I began this multipart series by going over the when and where of game day and getting help. Refining that post, the initial help I was going for was to make sure that I knew what I was personally risking as well as I might be able to give to the GMs* for their time.
The next step was very organic.
Getting GMs to Run Games
Remember, my initial focus was to create a role-playing game day. So I needed GMs. But how many? I had no idea. My first estimate was that I could stretch and get 25 RPG* gamers; I also knew that I could get boardgame gamers, but boardgames are a bit more self-organizing that role-playing games (more on that in another post).
I began writing a list of potential GMs – and according to my handwritten notebook, I started the speculation on or before September 2nd. With names in hand, I began reaching out. Slowly getting commitments, until I felt as though I had enough GMs.
Many thanks to Derek Stoelting, Steve Sigety, Sean O’Shea, Nick Garcia, Joe Ingold, Jacob Kemery, David Morford, and Matt Boersma. Everyone has spoken very highly of the games you ran and facilitated.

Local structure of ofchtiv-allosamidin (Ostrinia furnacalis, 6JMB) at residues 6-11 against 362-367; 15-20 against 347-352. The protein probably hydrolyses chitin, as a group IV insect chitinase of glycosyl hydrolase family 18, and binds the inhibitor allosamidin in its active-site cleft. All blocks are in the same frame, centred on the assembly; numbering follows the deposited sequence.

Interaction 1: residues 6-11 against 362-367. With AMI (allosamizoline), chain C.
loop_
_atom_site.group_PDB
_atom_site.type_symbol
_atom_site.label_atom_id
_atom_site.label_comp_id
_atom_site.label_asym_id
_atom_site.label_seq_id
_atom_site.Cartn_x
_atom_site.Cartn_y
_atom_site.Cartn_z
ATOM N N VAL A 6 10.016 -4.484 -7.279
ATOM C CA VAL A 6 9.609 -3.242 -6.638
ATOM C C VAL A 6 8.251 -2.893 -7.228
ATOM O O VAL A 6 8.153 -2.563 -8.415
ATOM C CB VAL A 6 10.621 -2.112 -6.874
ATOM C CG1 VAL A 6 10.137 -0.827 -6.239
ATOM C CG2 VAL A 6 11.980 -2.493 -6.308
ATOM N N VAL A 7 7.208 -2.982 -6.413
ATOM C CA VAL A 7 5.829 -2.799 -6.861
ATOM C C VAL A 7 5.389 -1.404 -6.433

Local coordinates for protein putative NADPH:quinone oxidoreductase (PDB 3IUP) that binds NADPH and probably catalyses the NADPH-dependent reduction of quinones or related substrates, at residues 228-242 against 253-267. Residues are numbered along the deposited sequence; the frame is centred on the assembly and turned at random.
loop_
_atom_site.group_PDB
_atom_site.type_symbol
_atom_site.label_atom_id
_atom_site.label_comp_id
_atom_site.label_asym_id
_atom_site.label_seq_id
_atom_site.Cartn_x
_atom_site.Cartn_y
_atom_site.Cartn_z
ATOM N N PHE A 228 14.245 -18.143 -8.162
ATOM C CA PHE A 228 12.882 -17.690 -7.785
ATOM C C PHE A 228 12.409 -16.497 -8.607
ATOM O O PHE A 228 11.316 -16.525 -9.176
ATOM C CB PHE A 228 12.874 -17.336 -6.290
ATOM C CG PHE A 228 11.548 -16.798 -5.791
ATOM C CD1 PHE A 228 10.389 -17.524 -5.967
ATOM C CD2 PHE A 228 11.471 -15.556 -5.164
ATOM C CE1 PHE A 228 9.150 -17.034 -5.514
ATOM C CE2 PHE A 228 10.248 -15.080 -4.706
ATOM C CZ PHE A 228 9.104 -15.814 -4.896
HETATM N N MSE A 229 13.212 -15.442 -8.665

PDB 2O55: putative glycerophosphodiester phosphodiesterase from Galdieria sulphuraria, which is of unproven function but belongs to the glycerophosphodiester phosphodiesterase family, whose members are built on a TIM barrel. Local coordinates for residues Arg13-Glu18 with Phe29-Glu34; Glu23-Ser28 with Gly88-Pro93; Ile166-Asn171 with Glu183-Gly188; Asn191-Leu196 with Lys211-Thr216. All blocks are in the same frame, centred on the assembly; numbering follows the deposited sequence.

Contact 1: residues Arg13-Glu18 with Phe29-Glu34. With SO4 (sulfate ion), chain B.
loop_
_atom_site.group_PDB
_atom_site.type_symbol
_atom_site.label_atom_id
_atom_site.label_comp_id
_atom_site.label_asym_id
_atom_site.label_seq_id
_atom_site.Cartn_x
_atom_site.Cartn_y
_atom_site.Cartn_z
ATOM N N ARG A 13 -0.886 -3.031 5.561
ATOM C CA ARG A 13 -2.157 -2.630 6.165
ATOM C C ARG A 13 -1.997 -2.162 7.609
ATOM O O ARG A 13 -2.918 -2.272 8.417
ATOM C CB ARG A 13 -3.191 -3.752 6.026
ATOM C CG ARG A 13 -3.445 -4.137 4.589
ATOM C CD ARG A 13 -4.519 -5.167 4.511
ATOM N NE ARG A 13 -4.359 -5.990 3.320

Have a Back-up Plan
But I didn’t stop there. I began securing a few alternate GMs. After all, someone may end up sick or stuck in Columbus during an epic snow storm. For each time slot, I had at least one alternate person ready to run something at the drop of a hat (i.e. Dungeon World, Hollowpoint, Fiasco, and Microscope were some of the backups).
Now Find the Players
And with many GMs set, I began recruiting players for those games. And slowly the games took form. I used Facebook as my main event page but kept the information on this blog. I also kept a Google Docs spreadsheet of events as well as a separate sheet for tracking all the other details (i.e. what needed doing, what to bring, etc.).
Ultimately, I relied on my long time face to face friends to be the base for the gameday, and then engaged several Facebook groups. And by engage, I mean taking to heart what I had learned in my years in University Communications at Notre Dame. I needed to communicate details, and engage with my audience, and educate as needed. (Don, I was listening to all of that stuff, even though I was also keeping Conductor afloat.)
I also made extensive use of Google+ as a sounding board for some things. After all it is my goto location for interacting with table top gamers. If you are a pen and paper gamer, I cannot encourage you enough to join Google+; there are lots of things going on there.
And as Gameday approached I made one audible play that made all of the difference, but more on that in my next post.